Monday, 29 September 2014

How to improve your linkedin profile summary

Interesting writeup. Need to look at mine sometime.

Interesting point about 70-80% professional and 20-30% about passions, personal stuff etc.  Most of us miss that aspect and miss out losing on the human touch!

FWIW, here

Friday, 26 September 2014

The 7 unwritten rules of companies

1. Written rule: It’s a meritocracy.

Unwritten rule: Getting promoted is not just about who does the best job. 
Politics and loyalty and favors play a large part in the decision-making process. At best, companies place 80% of their decision to promote based on performance and 20% on relationships and politics; more likely it’s 50/50. What does it take to get promoted or hired in your company? Learn the rules to get ahead.

More here

Nuclear weapon states

link through Forbes

Stuff on who has nuclear weapons and how much. Besides, a lot of interesting info if someone likes to know a bit about nuclear weapons etc.

Tuesday, 9 September 2014

Monday, 8 September 2014

Tuesday, 2 September 2014

There is plenty of time for death

Nice excerpts:

My position on the matter was that there’d be a certain point at which it’d be better to be dead than to live in such a world. A point at which life and the world you live it in would be so bleak that a bullet or an overdose would be the way to go.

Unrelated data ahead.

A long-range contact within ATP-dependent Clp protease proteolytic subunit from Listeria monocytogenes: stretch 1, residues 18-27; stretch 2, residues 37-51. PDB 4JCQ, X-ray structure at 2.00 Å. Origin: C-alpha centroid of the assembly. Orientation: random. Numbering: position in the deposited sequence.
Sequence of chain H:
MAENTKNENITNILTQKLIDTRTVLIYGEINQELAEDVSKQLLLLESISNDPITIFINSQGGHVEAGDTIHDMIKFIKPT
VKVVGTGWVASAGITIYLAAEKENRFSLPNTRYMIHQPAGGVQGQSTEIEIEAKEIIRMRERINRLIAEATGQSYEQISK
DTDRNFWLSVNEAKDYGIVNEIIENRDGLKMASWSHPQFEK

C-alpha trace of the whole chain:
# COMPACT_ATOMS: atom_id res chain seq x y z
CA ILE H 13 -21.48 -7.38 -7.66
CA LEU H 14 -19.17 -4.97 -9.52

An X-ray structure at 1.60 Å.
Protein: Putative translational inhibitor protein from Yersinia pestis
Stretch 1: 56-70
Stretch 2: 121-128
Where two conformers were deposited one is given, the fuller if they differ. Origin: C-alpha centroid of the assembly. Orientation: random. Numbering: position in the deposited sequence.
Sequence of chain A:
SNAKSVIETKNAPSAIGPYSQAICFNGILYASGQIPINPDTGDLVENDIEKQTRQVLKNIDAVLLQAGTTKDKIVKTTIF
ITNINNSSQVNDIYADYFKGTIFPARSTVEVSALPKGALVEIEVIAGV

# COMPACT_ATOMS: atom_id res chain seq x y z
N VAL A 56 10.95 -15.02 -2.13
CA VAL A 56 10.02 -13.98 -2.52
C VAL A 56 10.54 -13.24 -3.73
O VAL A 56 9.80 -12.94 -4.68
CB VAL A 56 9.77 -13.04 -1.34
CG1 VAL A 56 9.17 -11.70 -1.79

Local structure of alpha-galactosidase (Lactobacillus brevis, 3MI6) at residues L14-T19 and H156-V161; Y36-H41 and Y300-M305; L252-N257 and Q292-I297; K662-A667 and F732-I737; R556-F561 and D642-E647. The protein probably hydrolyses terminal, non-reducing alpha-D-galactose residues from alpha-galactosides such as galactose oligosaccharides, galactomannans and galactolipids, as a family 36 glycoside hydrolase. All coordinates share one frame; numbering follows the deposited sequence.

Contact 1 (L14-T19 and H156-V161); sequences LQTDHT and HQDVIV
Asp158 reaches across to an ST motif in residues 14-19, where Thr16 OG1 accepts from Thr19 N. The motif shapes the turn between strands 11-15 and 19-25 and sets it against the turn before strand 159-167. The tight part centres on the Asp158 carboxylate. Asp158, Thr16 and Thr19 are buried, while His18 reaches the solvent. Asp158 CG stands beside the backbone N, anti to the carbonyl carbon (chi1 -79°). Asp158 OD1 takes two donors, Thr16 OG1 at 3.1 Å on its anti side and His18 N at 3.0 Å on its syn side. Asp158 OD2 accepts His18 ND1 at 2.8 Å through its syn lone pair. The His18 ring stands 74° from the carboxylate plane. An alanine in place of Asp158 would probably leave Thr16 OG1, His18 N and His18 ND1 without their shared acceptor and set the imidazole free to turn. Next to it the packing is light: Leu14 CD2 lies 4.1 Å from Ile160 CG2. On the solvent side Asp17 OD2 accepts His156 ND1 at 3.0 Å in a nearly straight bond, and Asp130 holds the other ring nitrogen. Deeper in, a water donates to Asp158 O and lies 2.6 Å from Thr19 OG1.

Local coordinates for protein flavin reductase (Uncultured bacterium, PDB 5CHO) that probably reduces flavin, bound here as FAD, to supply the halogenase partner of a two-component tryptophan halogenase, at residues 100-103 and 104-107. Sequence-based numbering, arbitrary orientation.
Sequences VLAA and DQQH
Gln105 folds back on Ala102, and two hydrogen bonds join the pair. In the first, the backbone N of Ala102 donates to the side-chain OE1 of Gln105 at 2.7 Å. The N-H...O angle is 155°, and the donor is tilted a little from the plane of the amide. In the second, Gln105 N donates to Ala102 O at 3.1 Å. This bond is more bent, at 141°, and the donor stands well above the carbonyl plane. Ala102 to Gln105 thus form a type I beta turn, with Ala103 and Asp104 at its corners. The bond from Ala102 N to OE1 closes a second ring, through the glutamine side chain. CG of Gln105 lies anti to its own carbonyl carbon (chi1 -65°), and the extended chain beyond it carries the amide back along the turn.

Michael disagreed. His answer to my argument was very simple: “There’s plenty of time for death.” That even in a world of utter despair, why not live? Which brought up the question of where lies the value in the lives we lead. What are our lives about?

Last year I was trekking the Peruvian Andes with a group of people I’d just met. As the days passed and we saw more and more remote, ‘primitive’-seeming villages, an Israeli man I’d befriended asked me the same question about the people whose homes we were passing through.
“What are their lives about?”
As far as we could see, their days consisted of scrounging building materials, firewood, and food from the mountains; feeding and killing chickens; boiling water; preparing food; cleaning their homes; caring for their young; making more young. Each day the same. A continual cycle of planting, growing, harvesting, cooking, cleaning.
And while back in the US I can go home and flip a switch that creates heat, and place a phone call, read out a credit card number, and have food delivered to my door, and sign a lease that immediately provides for reliable shelter, and have spare time to pursue myriad interests that don’t involve sustaining my physical being — does that reality put me more or less in touch with my humanity? And is “being in touch with my humanity” something I should be concerned with?
In short, I wanted to ask that Israeli man, and I wish I had, what his life is about.

Interesting post through Matador